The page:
Things are happening very fast.
Spring has sprung. Two weeks ago the nights were going into freezing temperatures and the bees were all clustered together trying to keep warm. Last week they are out foraging until dusk. This week they are having cold nights and the days are getting warmer. It is hard to work with this weather!
So far it looks like we have had a good winter. We took twelve hives into the winter, and it looks like we have ten that survived. That is 17% losses … not perfect, but much better than the Maryland average of 30% to 40%. This is a nice coincidence with the fact that we have decided that ten is the number of production hives that is sustainable with one beekeeper (who has other interests as well).
We have some spring honey that we will sell until it’s gone. Ordinarily, Maryland beekeepers will harvest honey in July, when the first nectar flow is over. Sometimes here is a second harvest in September/October if there has been a second nectar flow from fall foliage like goldenrod. Goldenrod makes a nice honey, when it’s available.
This is also the time of year when honey bee colonies, like many creatures, start to think about reproducing and propagating the species. Honey bees do this by swarming. A honey bee swarm is not something scary … bees in a swarm are as gentle as any insect can be. They are temporarily between homes, so they have nothing to defend but themselves and the queen. If you don’t try to squish them, they won’t sting you. Here are local resources to address swarming honey bees.
If you see a cluster of honey bees in Montgomery County (Maryland), go to the Montgomery County Beekeepers Association swarm identification page and follow the directions there. If you see a cluster of honey bees in the District of Columbia, go to the DC Beekeepers Alliance Swarm Squad page and contact them. In other locales, contact your local beekeeping club. If you can’t find it by googling, try your state beekeeping association which will list clubs near you. Please don’t contact us directly … we will be trying to prevent our bees from swarming.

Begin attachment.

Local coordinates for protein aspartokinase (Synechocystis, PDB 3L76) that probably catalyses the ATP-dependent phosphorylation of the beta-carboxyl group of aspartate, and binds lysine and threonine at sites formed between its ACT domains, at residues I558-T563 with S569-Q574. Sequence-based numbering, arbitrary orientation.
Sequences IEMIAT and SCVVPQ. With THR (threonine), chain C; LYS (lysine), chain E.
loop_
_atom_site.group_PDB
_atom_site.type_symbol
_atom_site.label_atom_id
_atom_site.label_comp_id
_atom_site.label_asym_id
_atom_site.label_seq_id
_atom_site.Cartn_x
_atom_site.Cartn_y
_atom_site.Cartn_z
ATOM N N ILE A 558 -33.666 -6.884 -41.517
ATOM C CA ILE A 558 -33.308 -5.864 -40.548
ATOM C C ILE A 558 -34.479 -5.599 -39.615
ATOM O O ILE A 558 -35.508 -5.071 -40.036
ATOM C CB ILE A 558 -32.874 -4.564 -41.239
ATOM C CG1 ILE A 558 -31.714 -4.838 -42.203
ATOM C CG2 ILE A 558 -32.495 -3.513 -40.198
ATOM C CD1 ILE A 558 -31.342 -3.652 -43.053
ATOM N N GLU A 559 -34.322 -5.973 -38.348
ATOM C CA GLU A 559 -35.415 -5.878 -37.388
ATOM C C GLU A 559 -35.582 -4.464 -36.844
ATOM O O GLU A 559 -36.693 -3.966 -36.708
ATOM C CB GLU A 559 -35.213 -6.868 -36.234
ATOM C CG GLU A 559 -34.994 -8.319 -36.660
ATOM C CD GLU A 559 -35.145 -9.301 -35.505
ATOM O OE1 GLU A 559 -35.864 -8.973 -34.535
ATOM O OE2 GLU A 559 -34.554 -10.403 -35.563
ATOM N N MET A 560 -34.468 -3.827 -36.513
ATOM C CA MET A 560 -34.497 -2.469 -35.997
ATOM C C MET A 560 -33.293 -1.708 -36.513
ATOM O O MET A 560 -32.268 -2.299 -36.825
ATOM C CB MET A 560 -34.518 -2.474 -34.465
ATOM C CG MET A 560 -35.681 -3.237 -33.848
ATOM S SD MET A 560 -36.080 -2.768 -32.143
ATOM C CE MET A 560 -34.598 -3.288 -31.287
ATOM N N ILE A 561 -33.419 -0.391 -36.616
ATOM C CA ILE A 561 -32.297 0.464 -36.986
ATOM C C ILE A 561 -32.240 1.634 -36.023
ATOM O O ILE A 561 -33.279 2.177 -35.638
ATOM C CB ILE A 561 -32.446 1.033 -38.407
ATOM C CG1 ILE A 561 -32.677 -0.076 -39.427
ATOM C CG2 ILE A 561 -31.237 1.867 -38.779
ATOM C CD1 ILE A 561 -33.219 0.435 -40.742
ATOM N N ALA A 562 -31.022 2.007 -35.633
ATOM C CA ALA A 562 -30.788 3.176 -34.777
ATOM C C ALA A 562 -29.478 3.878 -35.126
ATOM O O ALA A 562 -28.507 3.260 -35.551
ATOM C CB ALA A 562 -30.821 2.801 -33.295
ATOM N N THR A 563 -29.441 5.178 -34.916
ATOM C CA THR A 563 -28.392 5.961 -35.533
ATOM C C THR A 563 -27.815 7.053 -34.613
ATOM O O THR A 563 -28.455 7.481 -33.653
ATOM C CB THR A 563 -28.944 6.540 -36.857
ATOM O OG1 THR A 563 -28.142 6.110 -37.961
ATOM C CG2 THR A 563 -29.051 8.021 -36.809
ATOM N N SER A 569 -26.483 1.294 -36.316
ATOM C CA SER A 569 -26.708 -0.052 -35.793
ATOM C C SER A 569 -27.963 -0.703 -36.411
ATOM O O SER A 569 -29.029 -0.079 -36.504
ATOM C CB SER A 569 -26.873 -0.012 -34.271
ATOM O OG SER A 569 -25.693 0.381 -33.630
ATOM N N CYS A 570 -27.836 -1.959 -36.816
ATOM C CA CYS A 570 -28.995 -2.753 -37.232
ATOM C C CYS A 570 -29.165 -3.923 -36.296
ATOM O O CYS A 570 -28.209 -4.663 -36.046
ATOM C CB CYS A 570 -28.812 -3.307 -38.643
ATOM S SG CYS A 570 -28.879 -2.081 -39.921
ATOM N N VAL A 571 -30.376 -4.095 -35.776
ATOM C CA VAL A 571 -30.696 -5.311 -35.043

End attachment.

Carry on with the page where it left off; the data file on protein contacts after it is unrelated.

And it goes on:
One Reply to “Spring 2021 is Here”
Hi, Just want to clear goldenrod’s name.
Giant Ragweed is the main cause of fall allergies – not goldenrod. Golden rod has sticky pollen that must be distributed by pollinators (like bees!), giant ragweed has wind blown pollen, and as such caused sneezing.
Here’s some more information. https://blog.nwf.org/2014/09/the-goldenrod-allergy-myth/
Goldenrod is host to so many pollinators – In fact, goldenrods are considered “keystone plants,” species that have extreme importance to the wildlife. Goldenrods support dozens of butterfly and moth species by serving as their caterpillar host plants. Goldenrods also support dozens of native bee species that are pollen-specialists and can only feed their young the pollen of certain native plants.
So, don’t be hating on goldenrod! Your bees need it.